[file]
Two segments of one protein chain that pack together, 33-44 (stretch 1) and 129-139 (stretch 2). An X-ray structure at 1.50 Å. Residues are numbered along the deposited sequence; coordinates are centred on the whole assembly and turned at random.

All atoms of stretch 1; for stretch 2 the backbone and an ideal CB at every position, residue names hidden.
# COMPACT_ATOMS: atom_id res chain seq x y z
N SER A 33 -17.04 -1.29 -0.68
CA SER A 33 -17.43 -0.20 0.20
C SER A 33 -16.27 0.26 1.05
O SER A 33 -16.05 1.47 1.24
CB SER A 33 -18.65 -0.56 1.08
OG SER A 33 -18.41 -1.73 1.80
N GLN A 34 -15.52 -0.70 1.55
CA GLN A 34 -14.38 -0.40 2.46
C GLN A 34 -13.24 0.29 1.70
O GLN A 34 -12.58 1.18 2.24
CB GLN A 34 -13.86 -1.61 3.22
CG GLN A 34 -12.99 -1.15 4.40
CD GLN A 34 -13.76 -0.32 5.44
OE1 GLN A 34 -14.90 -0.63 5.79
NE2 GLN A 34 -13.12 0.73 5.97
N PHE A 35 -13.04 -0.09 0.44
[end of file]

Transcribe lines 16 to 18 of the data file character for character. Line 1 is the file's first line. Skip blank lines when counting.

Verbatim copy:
CD GLN A 34 -13.76 -0.32 5.44
OE1 GLN A 34 -14.90 -0.63 5.79
NE2 GLN A 34 -13.12 0.73 5.97